December 2015

NEC Future is a Federal Railroad Administration-led effort to envision the future of the Northeast Corridor.   The effort has identified several opportunities and investment alternatives for rail service in the State of Connecticut.  The vision is unconstrained by funding limits, constructability, environmental or community impacts. The FRA is seeking public comments on the NEC Future Draft Environmental Impact Statement (DEIS).  FRA has scheduled public forums in New Haven on December 14 and Hartford on January 13.  They will also accept written comments through January 30, 2016. 

Connecticut Department of Transportation (CTDOT) is looking forward to hearing your comments on the NEC Future DEIS.  CTDOT will provide comments once other Connecticut stakeholders have had an opportunity to review the document and participate in the public forums.  Following are some key points and potential questions for your consideration during the public hearing and comment period.

NEC Future Alternatives

No Action Alternative includes a $9 Billion infrastructure base cost.

  • The No Action Alternative continues current funding levels which are inadequate to meet the growing backlog in basic state of good repair of the railroad.  It does not allow for increased peak-hour rail service, though  some modest increases in off-peak service may be possible.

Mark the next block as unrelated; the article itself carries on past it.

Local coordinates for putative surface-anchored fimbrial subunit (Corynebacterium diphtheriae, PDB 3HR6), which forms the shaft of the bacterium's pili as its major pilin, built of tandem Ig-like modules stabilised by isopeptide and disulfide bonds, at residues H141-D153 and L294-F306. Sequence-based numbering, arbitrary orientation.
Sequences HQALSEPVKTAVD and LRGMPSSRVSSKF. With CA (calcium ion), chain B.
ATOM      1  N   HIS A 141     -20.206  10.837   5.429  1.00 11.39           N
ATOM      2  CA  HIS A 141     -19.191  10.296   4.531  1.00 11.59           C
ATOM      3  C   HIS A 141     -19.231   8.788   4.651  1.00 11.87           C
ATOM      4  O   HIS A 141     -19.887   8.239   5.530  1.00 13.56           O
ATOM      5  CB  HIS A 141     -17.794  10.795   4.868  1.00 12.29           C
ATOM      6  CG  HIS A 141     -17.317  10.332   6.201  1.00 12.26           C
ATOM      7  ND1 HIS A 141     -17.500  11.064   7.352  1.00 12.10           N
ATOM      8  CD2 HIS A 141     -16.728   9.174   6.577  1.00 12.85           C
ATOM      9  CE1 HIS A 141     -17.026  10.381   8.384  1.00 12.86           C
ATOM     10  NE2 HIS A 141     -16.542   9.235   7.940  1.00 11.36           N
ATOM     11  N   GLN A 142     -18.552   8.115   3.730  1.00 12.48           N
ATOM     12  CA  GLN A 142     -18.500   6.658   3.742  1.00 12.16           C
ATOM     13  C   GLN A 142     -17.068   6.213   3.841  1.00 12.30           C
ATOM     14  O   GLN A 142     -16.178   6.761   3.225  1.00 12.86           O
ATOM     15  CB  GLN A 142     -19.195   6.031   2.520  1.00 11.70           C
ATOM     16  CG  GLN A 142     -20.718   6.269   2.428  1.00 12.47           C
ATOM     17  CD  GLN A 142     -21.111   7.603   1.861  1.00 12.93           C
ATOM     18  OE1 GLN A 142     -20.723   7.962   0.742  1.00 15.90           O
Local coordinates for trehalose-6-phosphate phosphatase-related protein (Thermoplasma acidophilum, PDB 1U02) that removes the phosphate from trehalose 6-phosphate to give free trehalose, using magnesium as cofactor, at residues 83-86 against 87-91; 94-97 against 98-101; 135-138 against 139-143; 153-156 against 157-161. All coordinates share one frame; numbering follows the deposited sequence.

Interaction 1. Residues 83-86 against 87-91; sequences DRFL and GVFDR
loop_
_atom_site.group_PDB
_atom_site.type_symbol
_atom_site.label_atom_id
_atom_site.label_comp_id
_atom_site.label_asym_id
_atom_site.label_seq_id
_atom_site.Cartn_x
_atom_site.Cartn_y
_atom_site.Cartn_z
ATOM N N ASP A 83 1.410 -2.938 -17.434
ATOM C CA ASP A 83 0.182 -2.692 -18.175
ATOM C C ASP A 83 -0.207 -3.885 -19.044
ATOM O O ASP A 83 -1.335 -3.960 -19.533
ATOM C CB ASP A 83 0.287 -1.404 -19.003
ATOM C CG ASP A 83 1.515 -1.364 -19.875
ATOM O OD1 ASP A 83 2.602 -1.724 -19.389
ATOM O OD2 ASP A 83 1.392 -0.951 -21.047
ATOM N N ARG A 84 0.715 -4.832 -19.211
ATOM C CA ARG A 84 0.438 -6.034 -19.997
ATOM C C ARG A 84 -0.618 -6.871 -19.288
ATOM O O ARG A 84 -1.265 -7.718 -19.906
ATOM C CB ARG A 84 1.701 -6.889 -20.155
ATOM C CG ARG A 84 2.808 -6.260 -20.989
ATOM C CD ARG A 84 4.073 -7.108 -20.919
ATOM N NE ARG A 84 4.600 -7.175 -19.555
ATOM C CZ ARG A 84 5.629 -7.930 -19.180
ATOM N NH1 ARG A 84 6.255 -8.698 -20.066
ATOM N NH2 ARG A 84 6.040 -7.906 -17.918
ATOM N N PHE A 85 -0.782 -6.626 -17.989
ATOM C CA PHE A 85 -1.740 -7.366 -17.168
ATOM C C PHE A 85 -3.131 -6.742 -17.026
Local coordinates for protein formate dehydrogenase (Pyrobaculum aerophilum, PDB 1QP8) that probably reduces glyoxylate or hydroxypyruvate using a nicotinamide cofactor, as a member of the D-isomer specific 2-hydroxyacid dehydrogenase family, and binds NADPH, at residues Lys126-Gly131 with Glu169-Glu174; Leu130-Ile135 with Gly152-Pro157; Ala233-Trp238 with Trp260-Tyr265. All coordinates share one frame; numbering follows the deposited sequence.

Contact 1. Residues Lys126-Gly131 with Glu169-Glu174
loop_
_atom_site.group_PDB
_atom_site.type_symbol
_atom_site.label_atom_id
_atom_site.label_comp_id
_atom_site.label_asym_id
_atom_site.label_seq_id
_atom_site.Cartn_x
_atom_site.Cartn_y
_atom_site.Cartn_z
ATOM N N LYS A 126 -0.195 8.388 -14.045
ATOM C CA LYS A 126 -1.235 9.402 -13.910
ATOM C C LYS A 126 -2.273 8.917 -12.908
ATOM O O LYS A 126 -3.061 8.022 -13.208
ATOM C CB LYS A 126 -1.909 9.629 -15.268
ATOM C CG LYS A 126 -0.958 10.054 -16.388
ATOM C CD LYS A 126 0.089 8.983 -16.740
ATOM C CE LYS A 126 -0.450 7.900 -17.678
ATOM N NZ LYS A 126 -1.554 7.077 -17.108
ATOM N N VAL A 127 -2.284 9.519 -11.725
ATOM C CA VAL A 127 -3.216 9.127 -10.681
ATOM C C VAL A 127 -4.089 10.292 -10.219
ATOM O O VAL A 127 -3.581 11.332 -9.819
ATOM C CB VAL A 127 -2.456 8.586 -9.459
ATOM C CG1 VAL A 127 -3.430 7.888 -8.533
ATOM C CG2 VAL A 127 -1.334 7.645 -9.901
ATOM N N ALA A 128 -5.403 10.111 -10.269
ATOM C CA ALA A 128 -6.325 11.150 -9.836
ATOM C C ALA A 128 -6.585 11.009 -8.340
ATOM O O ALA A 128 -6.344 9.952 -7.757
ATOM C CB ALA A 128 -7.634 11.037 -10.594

Maintain – Alternative 1 $52 to $54 Billion plus $9 Billion infrastructure base cost.

  •  Alternative 1 maintains the mode share of  rail as it is today, keeping pace with the level of rail service required to support projected growth in population and employment.
  • Alternative 1 includes new rail services and commensurate investment in the NEC to expand capacity, add tracks, and relieve key chokepoints, particularly through northern New Jersey, New York, and Connecticut.  This alternative is similar to the Let’s Go CT vision for intercity trains and high frequency trains, though there is much more work to do to identify specific service plans and investment needs.

Grow – Alternative 2 $116 to $121 Billion plus $9 Billion infrastructure base cost.

  • Alternative 2 grows the role of rail, expanding rail service and passenger use at a faster pace than the growth in regional population and employment.
  • The existing NEC generally expands to four tracks, with six tracks through portions of New Jersey and southwestern Connecticut. South of New Haven, CT, service and infrastructure improvements are focused generally within the existing NEC.
  • North of New Haven, Alternative 2 adds a new supplemental, two-track route between New Haven and Hartford, CT, and Providence, RI, to increase resiliency, serve new markets, reduce trip times, and address capacity constraints.
  • It is not clear how this alternative treats the New Haven-Hartford-Springfield program vision of inland route service to Boston and service to Montreal.

Transform – Alternative 3 $258 to $293 Billion plus $9 Billion infrastructure base cost.